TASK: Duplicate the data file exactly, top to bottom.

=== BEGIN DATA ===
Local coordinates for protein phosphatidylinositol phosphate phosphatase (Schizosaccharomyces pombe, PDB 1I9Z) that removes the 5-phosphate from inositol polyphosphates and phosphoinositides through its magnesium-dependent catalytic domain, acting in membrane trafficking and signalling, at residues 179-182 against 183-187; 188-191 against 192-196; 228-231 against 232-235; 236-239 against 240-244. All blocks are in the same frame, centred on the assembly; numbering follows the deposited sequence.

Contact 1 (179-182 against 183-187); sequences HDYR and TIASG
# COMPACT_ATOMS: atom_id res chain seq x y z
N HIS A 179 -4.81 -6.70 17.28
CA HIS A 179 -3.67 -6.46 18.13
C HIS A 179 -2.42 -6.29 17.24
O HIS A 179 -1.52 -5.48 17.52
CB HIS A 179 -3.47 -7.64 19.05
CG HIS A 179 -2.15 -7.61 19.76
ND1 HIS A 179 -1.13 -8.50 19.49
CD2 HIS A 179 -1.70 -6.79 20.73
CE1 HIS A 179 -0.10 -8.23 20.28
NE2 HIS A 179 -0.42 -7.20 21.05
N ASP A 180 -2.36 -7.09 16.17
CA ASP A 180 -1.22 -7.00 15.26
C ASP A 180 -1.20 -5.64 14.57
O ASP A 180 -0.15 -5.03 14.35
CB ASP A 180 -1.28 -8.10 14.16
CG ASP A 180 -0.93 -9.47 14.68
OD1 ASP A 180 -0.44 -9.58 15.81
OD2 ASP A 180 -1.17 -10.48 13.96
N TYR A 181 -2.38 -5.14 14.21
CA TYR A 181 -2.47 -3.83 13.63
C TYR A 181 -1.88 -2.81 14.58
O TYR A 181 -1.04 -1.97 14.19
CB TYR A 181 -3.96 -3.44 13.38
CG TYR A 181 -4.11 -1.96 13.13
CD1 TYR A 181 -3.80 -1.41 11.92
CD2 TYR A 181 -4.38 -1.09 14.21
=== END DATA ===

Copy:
Local coordinates for protein phosphatidylinositol phosphate phosphatase (Schizosaccharomyces pombe, PDB 1I9Z) that removes the 5-phosphate from inositol polyphosphates and phosphoinositides through its magnesium-dependent catalytic domain, acting in membrane trafficking and signalling, at residues 179-182 against 183-187; 188-191 against 192-196; 228-231 against 232-235; 236-239 against 240-244. All blocks are in the same frame, centred on the assembly; numbering follows the deposited sequence.

Contact 1 (179-182 against 183-187); sequences HDYR and TIASG
# COMPACT_ATOMS: atom_id res chain seq x y z
N HIS A 179 -4.81 -6.70 17.28
CA HIS A 179 -3.67 -6.46 18.13
C HIS A 179 -2.42 -6.29 17.24
O HIS A 179 -1.52 -5.48 17.52
CB HIS A 179 -3.47 -7.64 19.05
CG HIS A 179 -2.15 -7.61 19.76
ND1 HIS A 179 -1.13 -8.50 19.49
CD2 HIS A 179 -1.70 -6.79 20.73
CE1 HIS A 179 -0.10 -8.23 20.28
NE2 HIS A 179 -0.42 -7.20 21.05
N ASP A 180 -2.36 -7.09 16.17
CA ASP A 180 -1.22 -7.00 15.26
C ASP A 180 -1.20 -5.64 14.57
O ASP A 180 -0.15 -5.03 14.35
CB ASP A 180 -1.28 -8.10 14.16
CG ASP A 180 -0.93 -9.47 14.68
OD1 ASP A 180 -0.44 -9.58 15.81
OD2 ASP A 180 -1.17 -10.48 13.96
N TYR A 181 -2.38 -5.14 14.21
CA TYR A 181 -2.47 -3.83 13.63
C TYR A 181 -1.88 -2.81 14.58
O TYR A 181 -1.04 -1.97 14.19
CB TYR A 181 -3.96 -3.44 13.38
CG TYR A 181 -4.11 -1.96 13.13
CD1 TYR A 181 -3.80 -1.41 11.92
CD2 TYR A 181 -4.38 -1.09 14.21